Buying books

What do you do if the books for my course seem too expensive?

I am profoundly disturbed by the high and rising cost of college education. Textbook costs, too, are high and rising, and book-intensive classes like the ones I teach involve a real expense for students. I know college students often look for ways to save money on textbooks. But often students don’t know the best ways to reduce the cost of course books while still getting their hands on what they need to learn well. The purpose of this page is to provide some guidance for students who have to make hard choices. But first it’s important to say:

You should own all the books.

The point of an English class is to do a lot of serious reading. The heart of an English class is reading extensively and carefully. Reading a lot and making sense of a shelf of related books is one of the most important skills you can learn in an English course.

The books in the course are worth owning. Unlike the big brick textbook in a science or engineering class, only part of which is useful material for the course, the “textbooks” for an English class are your objects of study. These are books you will be glad (I hope and believe) to have on your shelves in ten years.

Good editions of good books are a possession worth having and keeping. Most of the books you will read are available from more than one publisher (or sometimes in multiple versions from a single publisher). These versions are the various editions of a work. Editions vary widely in quality. The quality of an edition for study depends on several things:

  1. The quality of the text: does the book reliably reproduce an authoritative version of the text? Scholars debate what constitutes “authoritative,” and editors make different choices, but a good edition shows signs of being based on a thoughtful choice: it will have a named editor, it will have a “Note on the Text” or “Textual Notes,” it will explain where the words on its pages have come from. A bad edition, by contrast, is one that silently reproduces an anonymous text whose source may be unreliable—or one that mangles a text with errors.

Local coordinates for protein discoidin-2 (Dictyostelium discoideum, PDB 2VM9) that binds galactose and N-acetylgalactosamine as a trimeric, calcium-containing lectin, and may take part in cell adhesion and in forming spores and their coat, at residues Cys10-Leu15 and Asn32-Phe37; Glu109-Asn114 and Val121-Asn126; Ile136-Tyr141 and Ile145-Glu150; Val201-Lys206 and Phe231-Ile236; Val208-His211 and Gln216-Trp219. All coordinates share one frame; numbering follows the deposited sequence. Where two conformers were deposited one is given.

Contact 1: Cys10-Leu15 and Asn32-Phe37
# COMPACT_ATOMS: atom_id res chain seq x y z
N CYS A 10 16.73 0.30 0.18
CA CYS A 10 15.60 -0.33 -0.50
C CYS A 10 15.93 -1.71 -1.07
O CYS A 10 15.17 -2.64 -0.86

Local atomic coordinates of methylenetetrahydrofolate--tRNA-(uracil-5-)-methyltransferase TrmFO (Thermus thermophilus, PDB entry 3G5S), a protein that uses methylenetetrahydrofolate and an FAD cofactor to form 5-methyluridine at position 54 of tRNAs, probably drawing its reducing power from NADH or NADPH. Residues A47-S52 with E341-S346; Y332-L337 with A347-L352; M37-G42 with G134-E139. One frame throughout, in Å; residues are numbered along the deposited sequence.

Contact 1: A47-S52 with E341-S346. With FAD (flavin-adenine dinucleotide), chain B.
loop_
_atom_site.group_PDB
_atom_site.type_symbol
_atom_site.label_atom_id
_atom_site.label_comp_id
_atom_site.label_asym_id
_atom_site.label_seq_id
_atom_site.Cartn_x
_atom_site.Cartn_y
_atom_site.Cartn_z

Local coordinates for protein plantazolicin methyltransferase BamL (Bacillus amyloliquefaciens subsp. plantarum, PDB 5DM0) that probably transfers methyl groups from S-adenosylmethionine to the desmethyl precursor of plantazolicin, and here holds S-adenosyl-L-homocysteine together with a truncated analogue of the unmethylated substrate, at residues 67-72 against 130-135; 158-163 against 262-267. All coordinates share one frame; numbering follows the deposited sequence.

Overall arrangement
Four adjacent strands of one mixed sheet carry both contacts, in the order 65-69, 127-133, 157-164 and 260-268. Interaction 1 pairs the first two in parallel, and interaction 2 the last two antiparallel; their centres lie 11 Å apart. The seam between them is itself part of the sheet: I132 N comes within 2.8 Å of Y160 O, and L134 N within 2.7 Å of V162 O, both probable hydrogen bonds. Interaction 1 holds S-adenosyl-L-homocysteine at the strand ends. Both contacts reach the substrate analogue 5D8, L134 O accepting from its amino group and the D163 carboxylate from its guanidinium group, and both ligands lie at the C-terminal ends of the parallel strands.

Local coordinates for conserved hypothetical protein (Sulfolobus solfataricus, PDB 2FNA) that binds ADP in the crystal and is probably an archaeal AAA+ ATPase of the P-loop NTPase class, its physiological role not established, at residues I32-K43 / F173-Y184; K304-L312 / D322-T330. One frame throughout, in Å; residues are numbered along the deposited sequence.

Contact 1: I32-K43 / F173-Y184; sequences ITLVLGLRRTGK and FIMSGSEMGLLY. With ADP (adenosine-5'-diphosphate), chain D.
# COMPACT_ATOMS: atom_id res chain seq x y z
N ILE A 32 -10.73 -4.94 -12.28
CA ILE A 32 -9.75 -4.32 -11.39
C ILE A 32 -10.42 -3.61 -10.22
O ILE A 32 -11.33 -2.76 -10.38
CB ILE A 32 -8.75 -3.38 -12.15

2. The quality of the edition: I have where possible sought books with good notes and extra materials (chronologies, extra appendices, introductions) that will help your study of the text. These extra materials can make the difference between a baffling book and something you delve into, think about, and analyze with pleasure.
  3. The quality of the physical object: a book that is made to last has a strong binding, good paper, and type that doesn’t hurt your eyes. In a course where you read a lot, this can make a big difference.

Choose how and what to buy wisely.

So you should really try to get your hands on all the books, in good-quality versions, at the start of term. The easiest way is to buy through the campus bookstore, which is, at Rutgers, the Barnes & Noble. But if you’re trying to keep to a budget, sometimes buying the stack of new books at Barnes & Noble just doesn’t work. So how do you choose where to save money?

  1. Buy used. You needn’t limit yourself to the used books at the Barnes & Noble. Look at Amazon and Powells for their used books. On my syllabuses, I list the ISBN’s of the books I have chosen—those are often the fastest way to start searching in an online store’s catalogue for used versions of the particular edition I’ve assigned. Then you can look for other editions by the author and title. If you’re lucky enough to live near a big bookstore (Rutgers-NB isn’t, but you might be), sometimes they have good used book sections. The Strand in Manhattan has a big selection of used books, if you pass by there.